Chicago Urban Blues 1923-1945

Chicago Urban Blues 1923-1945

     
 
Acrobat's Chicago Urban Blues 1923-1945 is a concentrated anthology of historic recordings by individuals with ties to communities all across the southern United States. This collection includes well chosen examples by pianists Meade "Lux" Lewis, Bob Robinson (of

Overview

Acrobat's Chicago Urban Blues 1923-1945 is a concentrated anthology of historic recordings by individuals with ties to communities all across the southern United States. This collection includes well chosen examples by pianists Meade "Lux" Lewis, Bob Robinson (of Hokum Boys fame), Roosevelt Sykes, Clarence "Pinetop" Smith, and Jimmy Yancey, who played on one of only two recordings known to have been made by vocalist Faber Smith. Amos Easton, also known as Bumble Bee Slim, was backed on the ivories by Myrtle Jenkins, who also made records with Priscilla Stewart, Mary Mack, and the State Street Swingers. There's enough female energy in here to settle anybody's business. You hear Ida Cox accompanied by pianist Lovie Austin; Bertha "Chippie" Hill by Richard M. Jones, and Hannah May, who might have been Victoria Spivey's sister Elton Spivey, with Georgia Tom Dorsey and Tampa Red. Lil Johnson sings "My Stove's in Good Condition" backed by pianist Black Bob and guitarist Big Bill Broonzy. "Squat It" comes from a large body of works generated by the team of Memphis Minnie and Kansas Joe McCoy. Sippie Wallace sings the "Bedroom Blues," and her little brother Hersal Thomas performs his own "Suitcase Blues," which became a staple of the piano blues repertoire and received its best reinterpretation on a 1939 Blue Note recording by Albert Ammons. Shelton Brooks' "I Wonder Where My Easy Rider's Gone" gets the definitive treatment by Frankie "Half-Pint" Jaxon and Tampa Red's Hokum Jug Band. The Chicago-based Harlem Hamfats promise "We Gonna Pitch a Boogie Woogie," which seems like a precedent for Willie Dixon's "Wang Dang Doodle." There are offerings by guitarists Lonnie Johnson, Tommy McClennan, and Kokomo Arnold; wry observations on female behavior by Washboard Sam and Memphis Slim; a beautiful testimonial by Big Maceo Merriweather, and classic harmonica blues from Sonny Boy Williamson and Jazz Gillum. This excellent core sample from the first half of the 20th century has a lot in common with Chicago in Mind, an equally fine collection put together by Catfish in 2000. The two complement each other perfectly, and having in common only Ida Cox's "Chicago Bound Blues" could coexist neatly in anyone's personal stash of vintage Windy City blues.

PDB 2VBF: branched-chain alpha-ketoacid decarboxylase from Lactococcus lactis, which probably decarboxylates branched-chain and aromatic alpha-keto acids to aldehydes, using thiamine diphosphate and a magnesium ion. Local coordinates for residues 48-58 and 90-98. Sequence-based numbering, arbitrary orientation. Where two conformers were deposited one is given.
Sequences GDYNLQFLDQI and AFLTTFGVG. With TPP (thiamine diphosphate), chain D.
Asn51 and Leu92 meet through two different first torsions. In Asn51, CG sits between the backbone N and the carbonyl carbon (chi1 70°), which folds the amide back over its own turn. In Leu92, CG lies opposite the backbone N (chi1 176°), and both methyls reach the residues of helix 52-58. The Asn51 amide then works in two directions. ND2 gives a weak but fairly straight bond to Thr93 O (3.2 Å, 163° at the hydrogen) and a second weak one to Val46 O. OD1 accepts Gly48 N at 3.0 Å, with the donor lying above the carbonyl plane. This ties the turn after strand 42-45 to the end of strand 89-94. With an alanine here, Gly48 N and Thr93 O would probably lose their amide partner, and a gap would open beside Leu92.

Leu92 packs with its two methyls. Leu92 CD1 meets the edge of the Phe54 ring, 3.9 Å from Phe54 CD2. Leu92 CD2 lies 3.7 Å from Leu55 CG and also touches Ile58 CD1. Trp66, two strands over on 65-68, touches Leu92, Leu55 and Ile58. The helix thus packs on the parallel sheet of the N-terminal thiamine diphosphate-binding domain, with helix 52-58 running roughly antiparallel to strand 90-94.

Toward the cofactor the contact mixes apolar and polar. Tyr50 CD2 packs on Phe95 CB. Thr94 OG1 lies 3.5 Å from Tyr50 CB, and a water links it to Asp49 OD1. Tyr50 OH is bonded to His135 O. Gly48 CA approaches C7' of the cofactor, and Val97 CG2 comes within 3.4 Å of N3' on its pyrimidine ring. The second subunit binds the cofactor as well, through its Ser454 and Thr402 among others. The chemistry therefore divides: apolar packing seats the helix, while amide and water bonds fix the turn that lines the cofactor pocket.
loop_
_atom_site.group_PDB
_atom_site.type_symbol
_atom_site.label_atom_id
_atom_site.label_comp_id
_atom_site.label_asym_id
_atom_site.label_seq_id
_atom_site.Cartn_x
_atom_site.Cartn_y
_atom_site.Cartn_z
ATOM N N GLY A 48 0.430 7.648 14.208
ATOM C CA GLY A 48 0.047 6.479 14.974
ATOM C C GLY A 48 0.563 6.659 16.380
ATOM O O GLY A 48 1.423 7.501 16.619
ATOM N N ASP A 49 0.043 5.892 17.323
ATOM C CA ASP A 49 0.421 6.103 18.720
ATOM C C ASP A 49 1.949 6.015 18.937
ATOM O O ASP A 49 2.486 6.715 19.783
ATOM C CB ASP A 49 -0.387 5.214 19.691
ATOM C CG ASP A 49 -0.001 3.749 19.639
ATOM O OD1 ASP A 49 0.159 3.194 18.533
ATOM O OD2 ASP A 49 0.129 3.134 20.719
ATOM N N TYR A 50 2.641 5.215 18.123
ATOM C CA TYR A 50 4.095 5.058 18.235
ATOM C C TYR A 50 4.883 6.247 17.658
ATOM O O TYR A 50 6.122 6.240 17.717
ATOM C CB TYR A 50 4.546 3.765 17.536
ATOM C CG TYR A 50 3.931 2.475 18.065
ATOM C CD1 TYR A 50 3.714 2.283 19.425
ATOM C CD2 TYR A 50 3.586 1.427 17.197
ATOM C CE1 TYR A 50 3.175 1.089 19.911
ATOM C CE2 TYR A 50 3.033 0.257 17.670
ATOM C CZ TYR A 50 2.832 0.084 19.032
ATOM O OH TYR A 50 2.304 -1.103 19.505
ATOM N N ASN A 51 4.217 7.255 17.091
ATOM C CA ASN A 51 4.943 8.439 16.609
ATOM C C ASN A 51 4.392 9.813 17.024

Product Details

Release Date:
11/06/2003
Label:
Acrobat
UPC:
0824046519421
catalogNumber:
194
Rank:
126452

Tracks

Album Credits

Performance Credits

Kokomo Arnold   Guitar,Vocals
Big Bill Broonzy   Guitar,Vocals
Blind John Davis   Piano
Georgia Tom   Piano,Vocals
Tommy McClennan   Guitar,Vocals
Roosevelt Sykes   Piano,Vocals,Spoken Word
Sippie Wallace   Vocals
Jimmy Yancey   Piano
Albert Ammons   Piano
Ida Cox   Vocals
Frankie "Half-Pint" Jaxon   Vocals
Richard M. Jones   Piano,Spoken Word
Lil Johnson   Vocals
Leroy Batchelor   String Bass
Black Bob Hudson   Piano
Peter Chatman   Piano,Vocals
Shirley Clay   Cornet
Alfred Elkins   String Bass
Jazz Gillum   Harpsichord,Vocals
Ransom Knowling   String Bass
Meade "Lux" Lewis   Piano
Horace Malcolm   Piano
Horrace Malcom   Piano
Herb Morand   Trumpet
Odell Rand   Clarinet
Bill Settles   String Bass
Faber Smith   Vocals
Jasper Taylor   Washboard
Sonny Boy Williamson   Harmonica,Vocals
Hersal Thomas   Piano
Lillian "Lil" Green   Vocals
Bertha "Chippie" Hill   Vocals
Myrtle Jenkins   Piano
Artie Starks   Clarinet,Spoken Word
Pearlis Williams   Drums
Simeon Henry   Piano
Hannah May   Vocals
Cora Grainger   Piano

Technical Credits

Devereaux Meriweather   Composer
Hersal Thomas   Composer
Mike Rowe   Liner Notes

Customer Reviews

Average Review:

Write a Review

and post it to your social network

     

Most Helpful Customer Reviews

See all customer reviews >